Central Auditory Processing Disorder

Central Auditory Processing Disorder, or CAPD, is an irregularity in how the central nervous system uses auditory, or sound, information. While other disorders, such as ADHD or autism, can affect how well a child is able to listen or comprehend, they do not usually affect the nervous system’s ability to process sound and so are not labeled CAPDs. CAPDs seem to have a neurological basis, and make it difficult to receive, remember, understand, and use auditory information.

How can I help my child with an auditory processing disorder?

Because the symptoms of an auditory processing disorder are often similar to those of a range of other problems, it’s not possible to pinpoint an auditory problem without testing by an audiologist. But if your child seems to have trouble understanding what people are saying in a noisy restaurant, or following directions, or taking in what his teacher is saying, then you my have some clues.

Often a child with an auditory processing difficulty will also have trouble processing language. A speech-language pathologist (SLP) will assess language processing and listening skills and start treatment. The child may also be referred to an audiologist for the audiological testing needed to have an accurate diagnosis. The audiologist, then, will design a treatment plan, some of which may be done with an audiologist and some of which may be completed with a speech-language pathologist. The audiologist or SLP will help you plan for accommodations at school and elsewhere, and they will help your child find ways to compensate with other skills.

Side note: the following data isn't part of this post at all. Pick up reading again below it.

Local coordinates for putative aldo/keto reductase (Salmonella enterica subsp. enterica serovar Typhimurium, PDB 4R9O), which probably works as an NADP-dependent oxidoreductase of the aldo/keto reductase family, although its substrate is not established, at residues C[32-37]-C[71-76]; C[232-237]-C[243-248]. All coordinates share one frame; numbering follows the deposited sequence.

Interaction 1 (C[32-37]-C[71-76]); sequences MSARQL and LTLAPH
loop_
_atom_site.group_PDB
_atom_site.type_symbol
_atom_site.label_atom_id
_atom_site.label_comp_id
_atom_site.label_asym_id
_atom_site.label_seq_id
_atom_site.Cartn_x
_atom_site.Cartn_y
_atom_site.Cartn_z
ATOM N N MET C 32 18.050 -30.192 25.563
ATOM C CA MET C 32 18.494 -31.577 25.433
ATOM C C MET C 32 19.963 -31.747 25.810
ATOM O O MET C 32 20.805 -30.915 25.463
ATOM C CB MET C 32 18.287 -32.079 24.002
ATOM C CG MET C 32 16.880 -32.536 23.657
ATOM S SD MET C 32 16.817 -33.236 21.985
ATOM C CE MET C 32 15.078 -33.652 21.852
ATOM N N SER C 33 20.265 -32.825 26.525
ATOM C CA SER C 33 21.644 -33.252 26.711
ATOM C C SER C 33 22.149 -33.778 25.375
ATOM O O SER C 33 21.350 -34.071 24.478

Here at CTS, our SLPs help to design a treatment plan for your child based on the audiologist’s diagnosis and recommendations. Your child’s treatment may consist of work with a computer-based program, or of training with the therapist. The treatment may be done at home or it may require therapy sessions at school or in our clinic.

At school, your child may benefit from an electronic listening device, or the therapist may suggest things your child’s teacher can do to help your child understand him better or deal with a noisy classroom.

Ways to compensate may include strengthening other cognitive skills to help overcome the auditory problem, or a slate of active listening and problem-solving skills.